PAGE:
This time last year, the Astros were involved in what was a ho-hum off-season.
Houston had just non-tendered Chris Carter, traded Hank Conger to the Rays for cash, and Jeff Luhnow was about to make his biggest splash of the winter, trading former #1 Mark Appel, Vince Velasquez, Brett Oberholtzer and others for Ken Giles. Before Thanksgiving 2015, Jed Lowrie and Jonathan Villar were gone in trades and Chad Qualls, Oliver Perez and Scott Kazmir had become free agents. Ho hum.
Wandy Rodriguez and Doug Fister would join the team in January. The biggest attention getter of last off-seaon was Colby Rasmus‘ decision to become the first player to accept a qualifying offer, perhaps providing somewhat of a handcuffing detour for the Astros.
Through it all, though, Luhnow was muddling through another roster restructure in search of the magic potion.
This off-season is different. Owner Jim Crane and Luhnow are making good on the promises they made when they took over five years ago and making Sports Illustrated look pretty good.
With the acquisitions of Josh Reddick, Carlos Beltran and Brian McCann, not to mention Charlie Morton and Nori Aoki, the Astros have put in place much of their roster for 2017. Manager A.J. Hinch can start penciling his lineups and, this year, have resources few Astros’ managers before him have had.
With those five acquisitions and the nucleus of Carlos Correa, Jose Altuve, George Springer, Yulieski Gurriel, Alex Bregman,Dallas Keuchel, Lance McCullers and others, Houston has the largest part of its roster set a full two months before spring training. What must Colin Moran, Tyler White, A.J. Reed and Max Stassi be thinking?
Only once — back in 2009 — has Houston’s payroll topped $100 million. Now, nine players take up combined salaries of $78.5 million. Another six were guaranteed contracts last week and will get a projeted $29.2 million in arbitration. You can do the math: Houston has 15 players under contract for approximately $107.7 million.
And that doesn’t include players like Correa, Bregman, McCullers, Devenski or Musgrove. Fill out the roster with those players and a few others and the budget could start the season approaching $120 million. Here’s a quick look at the payroll as it stands today.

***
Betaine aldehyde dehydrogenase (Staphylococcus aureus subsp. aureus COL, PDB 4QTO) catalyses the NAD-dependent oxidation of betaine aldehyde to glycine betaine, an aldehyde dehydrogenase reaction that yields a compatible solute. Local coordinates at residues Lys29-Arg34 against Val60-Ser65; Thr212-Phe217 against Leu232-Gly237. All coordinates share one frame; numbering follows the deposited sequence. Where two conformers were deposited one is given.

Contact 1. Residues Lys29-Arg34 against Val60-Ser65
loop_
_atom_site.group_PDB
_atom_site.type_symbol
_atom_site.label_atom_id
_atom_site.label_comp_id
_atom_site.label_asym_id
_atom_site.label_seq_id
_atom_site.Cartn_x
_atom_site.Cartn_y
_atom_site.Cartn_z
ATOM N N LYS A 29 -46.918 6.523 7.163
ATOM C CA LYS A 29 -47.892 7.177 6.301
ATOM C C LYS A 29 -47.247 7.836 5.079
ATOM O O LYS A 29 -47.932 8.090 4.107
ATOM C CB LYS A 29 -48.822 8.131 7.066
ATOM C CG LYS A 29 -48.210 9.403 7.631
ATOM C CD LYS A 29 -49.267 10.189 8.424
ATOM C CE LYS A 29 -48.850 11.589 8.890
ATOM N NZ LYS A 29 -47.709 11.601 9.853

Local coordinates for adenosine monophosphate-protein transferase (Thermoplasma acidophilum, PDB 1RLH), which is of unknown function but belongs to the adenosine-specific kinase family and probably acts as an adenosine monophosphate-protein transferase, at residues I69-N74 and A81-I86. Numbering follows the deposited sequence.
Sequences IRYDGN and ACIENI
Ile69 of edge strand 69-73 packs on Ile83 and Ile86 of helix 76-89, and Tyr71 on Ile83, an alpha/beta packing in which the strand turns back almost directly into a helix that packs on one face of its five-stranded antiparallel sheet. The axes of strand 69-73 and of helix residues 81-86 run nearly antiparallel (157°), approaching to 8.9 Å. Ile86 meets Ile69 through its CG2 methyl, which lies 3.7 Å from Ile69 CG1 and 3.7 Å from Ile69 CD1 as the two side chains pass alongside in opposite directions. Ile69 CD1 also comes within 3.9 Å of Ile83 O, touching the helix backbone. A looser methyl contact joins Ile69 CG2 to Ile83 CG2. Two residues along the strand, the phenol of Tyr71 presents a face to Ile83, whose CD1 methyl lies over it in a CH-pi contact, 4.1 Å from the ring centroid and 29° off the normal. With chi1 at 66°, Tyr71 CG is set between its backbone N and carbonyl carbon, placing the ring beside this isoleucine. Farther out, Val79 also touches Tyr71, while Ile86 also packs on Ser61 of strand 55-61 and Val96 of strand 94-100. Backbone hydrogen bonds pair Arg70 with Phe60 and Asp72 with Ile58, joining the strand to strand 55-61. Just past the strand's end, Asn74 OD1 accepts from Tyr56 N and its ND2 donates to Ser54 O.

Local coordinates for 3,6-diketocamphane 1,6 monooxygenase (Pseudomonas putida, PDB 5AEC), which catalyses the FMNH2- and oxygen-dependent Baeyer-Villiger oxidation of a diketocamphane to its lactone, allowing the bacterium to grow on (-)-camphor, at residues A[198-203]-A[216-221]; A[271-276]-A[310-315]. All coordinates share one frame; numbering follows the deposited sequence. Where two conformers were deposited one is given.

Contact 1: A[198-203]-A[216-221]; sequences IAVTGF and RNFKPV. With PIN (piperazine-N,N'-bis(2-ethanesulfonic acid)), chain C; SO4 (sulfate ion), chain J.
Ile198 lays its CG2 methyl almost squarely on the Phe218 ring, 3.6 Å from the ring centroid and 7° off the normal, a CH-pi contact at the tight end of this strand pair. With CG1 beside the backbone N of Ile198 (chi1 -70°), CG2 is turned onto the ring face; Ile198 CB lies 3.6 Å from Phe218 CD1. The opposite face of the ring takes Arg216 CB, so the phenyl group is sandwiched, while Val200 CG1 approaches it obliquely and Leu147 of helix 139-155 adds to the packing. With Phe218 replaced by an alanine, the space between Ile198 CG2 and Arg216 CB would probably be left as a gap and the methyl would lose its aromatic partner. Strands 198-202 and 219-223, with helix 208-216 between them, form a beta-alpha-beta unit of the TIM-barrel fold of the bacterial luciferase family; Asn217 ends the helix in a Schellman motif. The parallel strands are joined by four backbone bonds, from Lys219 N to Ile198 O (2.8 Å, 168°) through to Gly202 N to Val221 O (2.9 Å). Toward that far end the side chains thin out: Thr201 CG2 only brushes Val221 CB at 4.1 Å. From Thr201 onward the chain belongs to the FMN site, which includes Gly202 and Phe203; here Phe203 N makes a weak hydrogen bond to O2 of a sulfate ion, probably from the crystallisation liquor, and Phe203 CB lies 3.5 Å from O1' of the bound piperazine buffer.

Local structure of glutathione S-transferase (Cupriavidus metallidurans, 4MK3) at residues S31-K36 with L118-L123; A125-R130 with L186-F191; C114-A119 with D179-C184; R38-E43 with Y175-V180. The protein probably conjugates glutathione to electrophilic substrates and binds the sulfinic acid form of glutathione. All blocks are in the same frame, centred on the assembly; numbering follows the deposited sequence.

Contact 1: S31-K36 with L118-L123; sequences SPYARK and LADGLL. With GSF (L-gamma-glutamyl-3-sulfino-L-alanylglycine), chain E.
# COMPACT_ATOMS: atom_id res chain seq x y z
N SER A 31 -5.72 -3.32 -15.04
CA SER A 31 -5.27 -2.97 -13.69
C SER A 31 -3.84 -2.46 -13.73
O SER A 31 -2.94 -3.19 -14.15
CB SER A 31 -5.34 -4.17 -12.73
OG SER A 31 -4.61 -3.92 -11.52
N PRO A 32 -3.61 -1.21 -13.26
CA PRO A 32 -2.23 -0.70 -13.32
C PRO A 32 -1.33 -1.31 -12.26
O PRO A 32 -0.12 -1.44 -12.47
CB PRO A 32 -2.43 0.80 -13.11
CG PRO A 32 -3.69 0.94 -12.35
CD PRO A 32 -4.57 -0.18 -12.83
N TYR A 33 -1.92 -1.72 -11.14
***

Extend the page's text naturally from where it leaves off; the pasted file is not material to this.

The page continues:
|Brian McCann||$17 million|
|Yulieski Gurriel||$14.4 million|
|Josh Reddick||$13 million|
|Dallas Keuchel||* $9.5 million|
|Charlie Morton||$7 million|
|Luke Gregerson||$6.25 million|
|Tony Sipp||$6 million|
|Nori Aoki||$5.5 million|
|Evan Gattis||$5.2 million|
|George Springer||* $4.7 million|
|Collin McHugh||* $4.6 million|
|Jose Altuve||$4.5 million|
|Mike Fiers||* $4.3 million|
|Marwin Gonzalez||*$3.6 million|
|Will Harris||* $2.5 million|
|Jake Marisnick||* $1.1 million|
*–Projected arbitration salaries. $550,000 is minimum salary this year for other players.
Of course, this roster will change and some of the players — especially those at the bottom of the roster — will change. Granted, the Astros haven’t turned into the Yankees, Dodgers or even the Rangers at this point, but this new-found aggressive budgeting will certainly propel the organization into the top half of spenders (Houston was 23rd last season).
Anyway you stack it, Crane has opened the checkbook and Luhnow has pulled the trigger. While Crane has said you shouldn’t expect another big splash, it’s also clear Houston is still searching for additional characters to play to Sports Illustrated’s 2017 World Series script.
The Astros have attracted the attention of the other 29 teams, and even the media is barking here, here and here. But more importantly, Houston’s fan base is abuzz with anticipation for spring training. And, of course, the next addition to roster that will rival the best in Astros’ history.